Other items they offer include spices, fresh coriander, gram flour and lentils to cater to African and Asian customers.

Kervin Julien pictured with volunteer Corinne. Photo credits: Zeenia Naqvee

Unlike food banks, the pantry is open to anyone. Customers are often Butetown residents, where Kervin has leafleted, but they also come from Canton, Splott and nearby Grangetown.

The registered charity has chosen not to be a part of any food bank scheme because of strict criteria.

“We don’t expect people to live in the area, fill in a long red form or provide benefits evidence because this excludes people that have no fixed address,” he said.

Kervin’s outreach journey

Kervin started feeding homeless people not in Cardiff but in Coventry in 2008, serving around 350 people a week. He would go out onto the street with his volunteers to give out toast.

“I’d buy 14 loaves of bread and lots of butter. After 18 months the Sainsbury’s cashier finally asked me why I was buying so many”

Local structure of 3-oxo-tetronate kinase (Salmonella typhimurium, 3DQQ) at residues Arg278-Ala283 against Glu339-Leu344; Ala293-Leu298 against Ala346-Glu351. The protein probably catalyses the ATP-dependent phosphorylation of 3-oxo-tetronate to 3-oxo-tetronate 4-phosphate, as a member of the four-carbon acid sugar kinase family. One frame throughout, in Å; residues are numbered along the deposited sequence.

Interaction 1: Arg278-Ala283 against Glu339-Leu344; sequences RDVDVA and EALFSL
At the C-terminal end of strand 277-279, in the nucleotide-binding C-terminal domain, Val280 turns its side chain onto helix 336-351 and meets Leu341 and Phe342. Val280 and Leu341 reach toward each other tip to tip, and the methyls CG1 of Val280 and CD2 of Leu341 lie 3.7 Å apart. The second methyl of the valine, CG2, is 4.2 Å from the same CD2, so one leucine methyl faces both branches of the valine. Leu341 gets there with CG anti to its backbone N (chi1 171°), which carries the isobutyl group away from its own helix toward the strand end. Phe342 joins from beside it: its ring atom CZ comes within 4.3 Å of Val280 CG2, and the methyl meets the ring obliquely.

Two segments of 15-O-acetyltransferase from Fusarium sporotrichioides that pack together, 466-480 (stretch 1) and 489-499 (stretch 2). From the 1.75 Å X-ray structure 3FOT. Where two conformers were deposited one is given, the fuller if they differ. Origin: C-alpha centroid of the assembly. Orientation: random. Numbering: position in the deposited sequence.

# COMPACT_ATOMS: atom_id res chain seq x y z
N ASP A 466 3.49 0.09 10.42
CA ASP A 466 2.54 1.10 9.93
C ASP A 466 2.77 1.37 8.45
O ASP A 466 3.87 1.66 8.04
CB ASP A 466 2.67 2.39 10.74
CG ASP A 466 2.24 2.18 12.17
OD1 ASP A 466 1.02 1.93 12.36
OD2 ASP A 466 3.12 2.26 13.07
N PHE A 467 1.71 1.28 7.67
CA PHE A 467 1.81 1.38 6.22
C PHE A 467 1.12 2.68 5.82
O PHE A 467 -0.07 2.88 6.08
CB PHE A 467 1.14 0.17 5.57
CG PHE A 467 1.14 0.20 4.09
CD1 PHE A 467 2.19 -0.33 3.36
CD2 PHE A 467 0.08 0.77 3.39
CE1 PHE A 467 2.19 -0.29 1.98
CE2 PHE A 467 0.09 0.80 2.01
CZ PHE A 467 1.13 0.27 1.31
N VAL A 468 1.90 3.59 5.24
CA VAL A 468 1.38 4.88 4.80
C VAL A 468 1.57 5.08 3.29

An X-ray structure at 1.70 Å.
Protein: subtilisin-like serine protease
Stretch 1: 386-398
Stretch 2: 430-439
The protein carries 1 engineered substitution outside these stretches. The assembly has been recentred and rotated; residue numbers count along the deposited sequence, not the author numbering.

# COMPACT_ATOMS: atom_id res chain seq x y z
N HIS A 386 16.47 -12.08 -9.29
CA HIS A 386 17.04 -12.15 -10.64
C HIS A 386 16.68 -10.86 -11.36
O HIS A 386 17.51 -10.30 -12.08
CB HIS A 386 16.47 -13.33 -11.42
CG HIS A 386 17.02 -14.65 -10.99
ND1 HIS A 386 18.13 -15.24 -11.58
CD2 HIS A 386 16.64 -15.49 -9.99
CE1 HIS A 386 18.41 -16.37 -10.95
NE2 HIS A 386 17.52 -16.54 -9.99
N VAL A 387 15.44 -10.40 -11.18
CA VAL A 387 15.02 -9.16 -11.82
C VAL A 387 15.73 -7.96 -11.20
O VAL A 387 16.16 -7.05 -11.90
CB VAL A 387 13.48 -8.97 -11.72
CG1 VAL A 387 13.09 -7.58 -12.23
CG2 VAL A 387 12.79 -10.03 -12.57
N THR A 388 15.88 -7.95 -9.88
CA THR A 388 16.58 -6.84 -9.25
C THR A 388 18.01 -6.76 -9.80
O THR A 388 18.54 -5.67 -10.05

Kervin Julien, 61

“She introduced me to the manager who told me that I had served his nephew food. He wanted to collaborate with me straightaway.”

Because of this single Sainsbury’s interaction, Kervin has managed to spread his BAME-friendly food scheme across the border.

Starting with the one Sainsbury’s partnership in Coventry, his project extended to every Sainsbury’s in the city. They would receive between 40 and 80 crates monthly.

After sitting down on the steps of Churchill Way, Kervin asked a rough sleeper what provision there was for homeless people in Cardiff.

“He replied saying none,” said Kervin.

As a result, Kervin has managed to convince supermarkets across Cardiff to supply him with unused in-date food. Suppliers include Lidl, Morrisons and Aldi.

Cost-of-living obstacles

While the food pantry is thriving, it has also faced obstacles.

Butetown Community Centre tailors its items to its Muslim users. Buying both halal and non-halal meat is expensive but they are committed to prioritising their customers’ needs.

“We can’t buy both, so we only buy halal meat when budgets are tight,” Kervin explains.